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Published October 4th, 2017
Town attempts to combat negative press coverage at council meeting

The Moraga Town Council at its Sept. 27 meeting briefly discussed the necessity to respond officially to the Sept. 15 San Francisco Chronicle article, "Town tapped out: Moraga's fiscal crisis shocks, baffles residents." Staff felt that that the article text misrepresented the town and contained many errors, and it wrote a draft response to the article to be sent to the paper.
The draft letter listed 13 bulleted responses to portions of the article, including areas of discrepancy in how comparisons were made between Moraga and other cities that had declared fiscal emergencies, a more detailed explanation about the town's much needed storm drain repairs, and how comparisons to the City of Orinda's total operating budget were flawed due to how police contract positions are included in Orinda's salaries and benefits allocation.
The council members acknowledged that while they believed that the article contained factual errors, engaging in a battle with the media was a waste of time and energy. News of the agendized item and a copy of the draft response, however, reached the Chronicle editorial desk anyway.
In a Sept. 26 email response to council members and staff from the Chronicle's editor-in-chief about the alleged errors in coverage, Audrey Cooper wrote: "None of them are actual factual lapses as much as they are preferences that the article should have been presented more from your point of view and not included the voices of people who disagree with current town policies. Respectfully, that is not how news coverage works. ... Our news decisions reflect topics we believe will better inform people in the Bay Area and Northern California. Our role is to inspire informed civic discourse, and we reject pressure to tilt coverage in any direction. We report hundreds of stories a week. As I often say, there has never been a story we couldn't have made better with more time and the benefit of hindsight, but there is a large void between that an (sic) actual factual errors that mislead voters. I hope you come to see the distinction."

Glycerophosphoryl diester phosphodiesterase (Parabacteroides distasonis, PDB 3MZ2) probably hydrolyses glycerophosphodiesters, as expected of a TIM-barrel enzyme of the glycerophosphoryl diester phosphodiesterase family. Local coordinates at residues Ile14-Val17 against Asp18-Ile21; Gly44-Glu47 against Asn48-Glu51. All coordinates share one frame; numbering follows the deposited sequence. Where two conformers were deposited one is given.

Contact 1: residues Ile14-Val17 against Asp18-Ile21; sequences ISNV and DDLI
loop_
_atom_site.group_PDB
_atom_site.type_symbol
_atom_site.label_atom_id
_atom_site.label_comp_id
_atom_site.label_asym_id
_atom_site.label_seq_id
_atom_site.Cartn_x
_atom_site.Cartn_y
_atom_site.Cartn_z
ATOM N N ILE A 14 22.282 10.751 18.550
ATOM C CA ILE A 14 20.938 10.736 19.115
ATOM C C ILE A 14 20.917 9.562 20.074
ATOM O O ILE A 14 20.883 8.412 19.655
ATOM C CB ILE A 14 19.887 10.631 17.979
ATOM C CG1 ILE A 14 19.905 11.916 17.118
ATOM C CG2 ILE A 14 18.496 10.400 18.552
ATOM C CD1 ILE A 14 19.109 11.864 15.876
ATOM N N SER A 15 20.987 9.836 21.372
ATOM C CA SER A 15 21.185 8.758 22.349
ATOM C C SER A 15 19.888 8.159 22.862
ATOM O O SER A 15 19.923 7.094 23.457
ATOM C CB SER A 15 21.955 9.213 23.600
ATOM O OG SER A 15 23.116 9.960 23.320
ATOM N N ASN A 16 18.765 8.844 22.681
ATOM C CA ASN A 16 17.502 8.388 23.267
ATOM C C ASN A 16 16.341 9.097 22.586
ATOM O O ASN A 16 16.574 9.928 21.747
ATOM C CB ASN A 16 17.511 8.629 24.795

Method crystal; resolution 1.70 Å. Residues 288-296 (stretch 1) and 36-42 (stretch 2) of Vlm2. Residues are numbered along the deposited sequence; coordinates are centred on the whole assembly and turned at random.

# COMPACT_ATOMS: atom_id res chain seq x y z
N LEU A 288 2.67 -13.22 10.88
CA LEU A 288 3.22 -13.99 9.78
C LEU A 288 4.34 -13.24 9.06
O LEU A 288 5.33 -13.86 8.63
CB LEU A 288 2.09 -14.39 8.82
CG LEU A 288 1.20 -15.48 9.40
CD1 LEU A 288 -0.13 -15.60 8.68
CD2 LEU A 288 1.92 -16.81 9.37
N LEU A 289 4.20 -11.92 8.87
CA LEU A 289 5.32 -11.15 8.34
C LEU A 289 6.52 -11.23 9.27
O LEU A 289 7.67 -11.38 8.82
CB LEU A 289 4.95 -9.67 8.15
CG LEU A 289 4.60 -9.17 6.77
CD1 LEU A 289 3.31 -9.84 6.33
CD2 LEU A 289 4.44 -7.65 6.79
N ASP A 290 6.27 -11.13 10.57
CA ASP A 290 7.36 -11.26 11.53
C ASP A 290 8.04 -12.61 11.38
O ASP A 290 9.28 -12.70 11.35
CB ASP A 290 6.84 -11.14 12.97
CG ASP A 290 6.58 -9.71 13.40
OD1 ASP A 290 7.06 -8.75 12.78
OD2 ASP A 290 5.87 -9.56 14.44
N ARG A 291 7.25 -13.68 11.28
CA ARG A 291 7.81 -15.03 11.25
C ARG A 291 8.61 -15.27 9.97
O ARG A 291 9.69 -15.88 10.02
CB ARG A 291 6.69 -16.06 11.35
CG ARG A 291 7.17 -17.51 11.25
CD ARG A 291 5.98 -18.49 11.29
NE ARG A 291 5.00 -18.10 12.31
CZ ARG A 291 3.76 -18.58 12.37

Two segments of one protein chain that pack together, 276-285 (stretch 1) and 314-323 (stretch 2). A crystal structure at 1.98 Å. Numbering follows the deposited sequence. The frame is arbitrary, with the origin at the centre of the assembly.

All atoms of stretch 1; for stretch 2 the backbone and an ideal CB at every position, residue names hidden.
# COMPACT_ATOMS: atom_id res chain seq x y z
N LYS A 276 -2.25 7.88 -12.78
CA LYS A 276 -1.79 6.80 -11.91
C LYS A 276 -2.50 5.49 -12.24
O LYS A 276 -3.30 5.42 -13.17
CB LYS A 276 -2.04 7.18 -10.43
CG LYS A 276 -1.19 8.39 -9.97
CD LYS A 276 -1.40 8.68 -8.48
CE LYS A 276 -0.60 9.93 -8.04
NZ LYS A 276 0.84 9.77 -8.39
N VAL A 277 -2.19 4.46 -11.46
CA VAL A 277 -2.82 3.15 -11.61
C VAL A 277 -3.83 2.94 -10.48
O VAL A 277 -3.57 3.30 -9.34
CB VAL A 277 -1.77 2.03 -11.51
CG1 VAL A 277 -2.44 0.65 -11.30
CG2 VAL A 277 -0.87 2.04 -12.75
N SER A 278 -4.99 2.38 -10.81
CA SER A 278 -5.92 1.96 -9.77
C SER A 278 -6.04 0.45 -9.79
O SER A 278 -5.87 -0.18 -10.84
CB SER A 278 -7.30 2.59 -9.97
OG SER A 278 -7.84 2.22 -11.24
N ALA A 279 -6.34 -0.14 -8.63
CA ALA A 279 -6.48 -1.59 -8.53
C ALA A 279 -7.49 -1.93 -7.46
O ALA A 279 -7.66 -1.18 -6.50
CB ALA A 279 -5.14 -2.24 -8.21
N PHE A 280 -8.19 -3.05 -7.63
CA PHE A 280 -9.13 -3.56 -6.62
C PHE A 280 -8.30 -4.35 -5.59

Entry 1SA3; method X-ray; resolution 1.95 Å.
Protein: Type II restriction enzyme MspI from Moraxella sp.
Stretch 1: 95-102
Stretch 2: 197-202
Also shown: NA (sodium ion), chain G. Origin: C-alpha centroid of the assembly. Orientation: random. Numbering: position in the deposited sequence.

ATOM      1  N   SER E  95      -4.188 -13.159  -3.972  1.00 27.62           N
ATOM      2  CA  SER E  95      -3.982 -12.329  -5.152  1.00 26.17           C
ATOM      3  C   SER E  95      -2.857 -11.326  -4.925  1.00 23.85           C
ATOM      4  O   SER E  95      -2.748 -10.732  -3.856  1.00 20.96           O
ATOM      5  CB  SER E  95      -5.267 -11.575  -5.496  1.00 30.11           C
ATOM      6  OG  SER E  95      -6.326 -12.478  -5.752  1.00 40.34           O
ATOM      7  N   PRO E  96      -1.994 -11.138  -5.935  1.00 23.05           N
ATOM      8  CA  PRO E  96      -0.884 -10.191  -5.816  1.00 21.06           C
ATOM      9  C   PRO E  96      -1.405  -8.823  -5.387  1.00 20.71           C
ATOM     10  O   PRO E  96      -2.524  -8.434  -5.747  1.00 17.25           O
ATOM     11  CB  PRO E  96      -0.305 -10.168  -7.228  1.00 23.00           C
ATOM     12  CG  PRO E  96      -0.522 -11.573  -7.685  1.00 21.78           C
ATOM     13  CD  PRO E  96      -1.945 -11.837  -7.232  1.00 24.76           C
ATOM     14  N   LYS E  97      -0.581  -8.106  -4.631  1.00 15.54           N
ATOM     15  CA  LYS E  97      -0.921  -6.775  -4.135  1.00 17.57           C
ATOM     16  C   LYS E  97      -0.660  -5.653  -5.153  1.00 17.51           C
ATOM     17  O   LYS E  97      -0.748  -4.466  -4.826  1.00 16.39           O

The council members agreed that what mattered most was their constituency, the Moraga residents, and that the town should focus on publishing any clarifications or corrections to information stated in the article on its website. Mayor Teresa Onoda and Council Member Kymberleigh Korpus volunteered to work on this text, which will be brought back to council at a later time. Council Member Jeanette Fritzky, thinking that no action was necessary, voted against spending more time on the topic.
To view the draft letter and response submitted as part of the Sept. 27 Town of Moraga Staff Report, visit http://www.moraga.ca.us/council/meetings/2017/092717/TC-092717_Agenda%20Regular%20Final%20-%20Corresp%20Added.pdf

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